Sympatric Host-Race Formation and Speciation in Rhagoletis (Diptera: Tephritidae): A Tale of Two Species for Charles D.

  • Jeffrey L. Feder
  • Stewart H. Berlocher
  • Susan B. Opp


The question of why there are so many host plant-specific phytophagous insects has long perplexed entomologists, ecologists, and evolutionary biologists alike. In this chapter, we will argue that part of the answer resides in the relationship between host-plant specialization and reproductive isolation. Plants (either different parts, varieties, or species) represent different niches to phytophagous insects. Traits adapting an insect to one species or variety of plant may prevent an insect from efficiently utilizing alternative hosts. Do such host-associated traits also result in reproductive isolation (Walsh 1864; Thorpe 1930; Bush 1966; Futuyma and Keese 1992)? Can isolation evolve as an inadvertent, pleiotropic byproduct of a phytophagous insect adapting to a new host plant (Rice 1987; Berlocher 1989; Rice and Hostert 1993)? If so, then the plethora of host specialists is due, at least in part, to numerous plant niches that have imposed divergent selection pressures on phytophagous insects (Hutchinson 1968; Rosenzweig 1978).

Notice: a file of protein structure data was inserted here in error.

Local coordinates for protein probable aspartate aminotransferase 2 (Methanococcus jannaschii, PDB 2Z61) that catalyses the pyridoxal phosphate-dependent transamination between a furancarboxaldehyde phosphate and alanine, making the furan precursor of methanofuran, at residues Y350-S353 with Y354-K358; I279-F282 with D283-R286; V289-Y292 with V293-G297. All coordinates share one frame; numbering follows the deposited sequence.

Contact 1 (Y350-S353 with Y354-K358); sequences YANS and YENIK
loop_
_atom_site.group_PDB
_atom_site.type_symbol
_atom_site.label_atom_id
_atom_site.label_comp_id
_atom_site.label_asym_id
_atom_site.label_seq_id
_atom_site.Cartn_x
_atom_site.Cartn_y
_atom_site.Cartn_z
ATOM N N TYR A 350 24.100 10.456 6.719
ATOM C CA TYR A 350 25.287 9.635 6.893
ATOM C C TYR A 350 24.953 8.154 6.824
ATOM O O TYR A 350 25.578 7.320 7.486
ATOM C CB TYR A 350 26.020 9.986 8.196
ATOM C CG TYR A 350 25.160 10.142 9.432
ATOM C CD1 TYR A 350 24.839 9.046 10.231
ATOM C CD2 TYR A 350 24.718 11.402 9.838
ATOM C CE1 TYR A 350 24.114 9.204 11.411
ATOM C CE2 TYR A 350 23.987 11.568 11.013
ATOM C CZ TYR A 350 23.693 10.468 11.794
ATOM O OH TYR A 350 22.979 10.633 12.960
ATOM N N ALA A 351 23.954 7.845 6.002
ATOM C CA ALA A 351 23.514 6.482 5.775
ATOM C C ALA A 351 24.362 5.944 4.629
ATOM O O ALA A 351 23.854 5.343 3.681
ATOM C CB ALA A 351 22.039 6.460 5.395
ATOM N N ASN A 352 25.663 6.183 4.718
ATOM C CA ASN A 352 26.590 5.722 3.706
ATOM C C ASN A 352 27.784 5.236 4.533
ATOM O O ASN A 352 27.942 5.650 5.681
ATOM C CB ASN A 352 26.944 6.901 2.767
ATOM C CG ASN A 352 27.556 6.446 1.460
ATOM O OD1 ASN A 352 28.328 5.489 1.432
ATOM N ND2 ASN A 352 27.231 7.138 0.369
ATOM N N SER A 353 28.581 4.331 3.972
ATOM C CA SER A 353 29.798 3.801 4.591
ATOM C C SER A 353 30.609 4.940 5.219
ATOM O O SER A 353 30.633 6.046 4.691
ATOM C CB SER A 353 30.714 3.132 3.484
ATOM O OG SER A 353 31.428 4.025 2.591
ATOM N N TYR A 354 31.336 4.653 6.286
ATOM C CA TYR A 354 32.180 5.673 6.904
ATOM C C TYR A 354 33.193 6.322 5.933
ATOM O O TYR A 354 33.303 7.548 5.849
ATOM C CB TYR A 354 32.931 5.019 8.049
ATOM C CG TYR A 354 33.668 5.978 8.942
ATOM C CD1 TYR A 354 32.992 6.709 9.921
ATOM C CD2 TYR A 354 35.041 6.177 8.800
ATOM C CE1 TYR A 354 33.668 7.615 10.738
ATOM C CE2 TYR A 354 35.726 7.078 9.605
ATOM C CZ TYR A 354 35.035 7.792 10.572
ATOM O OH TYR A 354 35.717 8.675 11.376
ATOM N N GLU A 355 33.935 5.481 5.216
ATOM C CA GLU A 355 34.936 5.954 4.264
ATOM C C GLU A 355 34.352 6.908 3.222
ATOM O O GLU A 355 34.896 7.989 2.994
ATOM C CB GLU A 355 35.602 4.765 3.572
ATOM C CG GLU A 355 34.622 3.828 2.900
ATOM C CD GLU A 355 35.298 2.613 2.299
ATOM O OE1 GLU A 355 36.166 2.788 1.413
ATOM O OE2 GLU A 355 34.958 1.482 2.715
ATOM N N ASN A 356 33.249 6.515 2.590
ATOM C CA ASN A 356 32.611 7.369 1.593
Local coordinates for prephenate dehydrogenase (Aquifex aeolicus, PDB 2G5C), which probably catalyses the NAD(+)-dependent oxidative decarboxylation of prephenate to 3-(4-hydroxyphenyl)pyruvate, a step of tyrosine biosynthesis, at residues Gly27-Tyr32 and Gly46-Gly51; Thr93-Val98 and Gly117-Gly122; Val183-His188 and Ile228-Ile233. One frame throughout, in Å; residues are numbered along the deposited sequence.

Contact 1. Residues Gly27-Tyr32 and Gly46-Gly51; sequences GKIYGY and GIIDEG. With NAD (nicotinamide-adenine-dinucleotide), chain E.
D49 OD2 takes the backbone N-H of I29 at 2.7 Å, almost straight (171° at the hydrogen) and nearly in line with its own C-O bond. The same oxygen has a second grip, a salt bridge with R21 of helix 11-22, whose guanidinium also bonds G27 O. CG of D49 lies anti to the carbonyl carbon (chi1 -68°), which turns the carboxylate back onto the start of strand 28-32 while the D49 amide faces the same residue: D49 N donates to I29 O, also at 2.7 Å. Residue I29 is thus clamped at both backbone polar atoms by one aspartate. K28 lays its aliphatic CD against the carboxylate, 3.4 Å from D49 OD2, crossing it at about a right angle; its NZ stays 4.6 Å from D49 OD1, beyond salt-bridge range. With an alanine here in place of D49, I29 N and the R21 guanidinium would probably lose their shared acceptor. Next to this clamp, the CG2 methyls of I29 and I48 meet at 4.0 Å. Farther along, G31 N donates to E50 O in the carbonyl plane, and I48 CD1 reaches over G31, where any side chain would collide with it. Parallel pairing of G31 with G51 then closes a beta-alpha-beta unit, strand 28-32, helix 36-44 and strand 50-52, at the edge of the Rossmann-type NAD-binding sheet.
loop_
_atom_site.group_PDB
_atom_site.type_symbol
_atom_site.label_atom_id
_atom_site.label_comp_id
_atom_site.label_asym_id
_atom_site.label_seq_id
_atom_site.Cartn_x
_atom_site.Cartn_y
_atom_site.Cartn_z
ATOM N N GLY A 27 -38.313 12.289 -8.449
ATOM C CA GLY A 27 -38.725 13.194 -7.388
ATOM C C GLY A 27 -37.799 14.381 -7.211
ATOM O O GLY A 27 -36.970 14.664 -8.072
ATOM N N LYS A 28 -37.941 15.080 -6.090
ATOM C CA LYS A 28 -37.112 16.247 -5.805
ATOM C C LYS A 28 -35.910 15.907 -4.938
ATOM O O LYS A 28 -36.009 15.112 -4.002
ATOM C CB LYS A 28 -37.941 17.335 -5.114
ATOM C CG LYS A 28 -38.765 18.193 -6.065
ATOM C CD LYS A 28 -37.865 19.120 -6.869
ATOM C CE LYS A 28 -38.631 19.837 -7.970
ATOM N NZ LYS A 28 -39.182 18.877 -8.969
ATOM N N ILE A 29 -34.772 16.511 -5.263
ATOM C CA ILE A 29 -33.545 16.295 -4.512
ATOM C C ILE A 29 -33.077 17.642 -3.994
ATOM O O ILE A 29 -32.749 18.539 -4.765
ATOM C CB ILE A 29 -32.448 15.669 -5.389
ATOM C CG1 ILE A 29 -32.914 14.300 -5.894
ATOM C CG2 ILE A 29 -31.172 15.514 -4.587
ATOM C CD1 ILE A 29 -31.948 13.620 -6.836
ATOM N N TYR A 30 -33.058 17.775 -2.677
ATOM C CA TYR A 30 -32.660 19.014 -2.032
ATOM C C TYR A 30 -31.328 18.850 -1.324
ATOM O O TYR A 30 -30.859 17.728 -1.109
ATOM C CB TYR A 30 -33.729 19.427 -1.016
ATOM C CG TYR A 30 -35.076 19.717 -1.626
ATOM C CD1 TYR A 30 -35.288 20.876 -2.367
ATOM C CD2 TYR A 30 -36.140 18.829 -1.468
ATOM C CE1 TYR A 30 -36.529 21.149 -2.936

Apple Tree Sibling Species Phytophagous Insect Host Race Host Fruit 
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Copyright information

© Springer Science+Business Media Dordrecht 1998

Authors and Affiliations

  • Jeffrey L. Feder
    • 1
  • Stewart H. Berlocher
    • 2
  • Susan B. Opp
    • 3
  1. 1.Department of Biological SciencesUniversity of Notre DameUSA
  2. 2.Department of EntomologyUniversity of IllinoisUrbanaUSA
  3. 3.Department of BiologyCalifornia State University at HaywardHaywardUSA

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